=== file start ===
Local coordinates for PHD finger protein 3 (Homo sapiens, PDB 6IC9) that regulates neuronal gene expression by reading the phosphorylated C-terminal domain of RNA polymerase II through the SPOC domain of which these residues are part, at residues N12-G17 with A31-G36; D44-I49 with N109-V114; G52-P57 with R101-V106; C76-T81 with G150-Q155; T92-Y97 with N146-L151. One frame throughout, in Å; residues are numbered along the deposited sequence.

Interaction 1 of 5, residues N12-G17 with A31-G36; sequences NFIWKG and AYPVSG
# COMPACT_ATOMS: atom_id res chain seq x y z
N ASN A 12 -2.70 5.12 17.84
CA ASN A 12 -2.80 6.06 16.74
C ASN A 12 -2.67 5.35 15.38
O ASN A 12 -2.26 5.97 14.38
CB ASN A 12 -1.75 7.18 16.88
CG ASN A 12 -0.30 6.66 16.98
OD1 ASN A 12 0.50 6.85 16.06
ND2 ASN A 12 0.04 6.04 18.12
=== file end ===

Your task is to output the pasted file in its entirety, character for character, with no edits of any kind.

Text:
Local coordinates for PHD finger protein 3 (Homo sapiens, PDB 6IC9) that regulates neuronal gene expression by reading the phosphorylated C-terminal domain of RNA polymerase II through the SPOC domain of which these residues are part, at residues N12-G17 with A31-G36; D44-I49 with N109-V114; G52-P57 with R101-V106; C76-T81 with G150-Q155; T92-Y97 with N146-L151. One frame throughout, in Å; residues are numbered along the deposited sequence.

Interaction 1 of 5, residues N12-G17 with A31-G36; sequences NFIWKG and AYPVSG
# COMPACT_ATOMS: atom_id res chain seq x y z
N ASN A 12 -2.70 5.12 17.84
CA ASN A 12 -2.80 6.06 16.74
C ASN A 12 -2.67 5.35 15.38
O ASN A 12 -2.26 5.97 14.38
CB ASN A 12 -1.75 7.18 16.88
CG ASN A 12 -0.30 6.66 16.98
OD1 ASN A 12 0.50 6.85 16.06
ND2 ASN A 12 0.04 6.04 18.12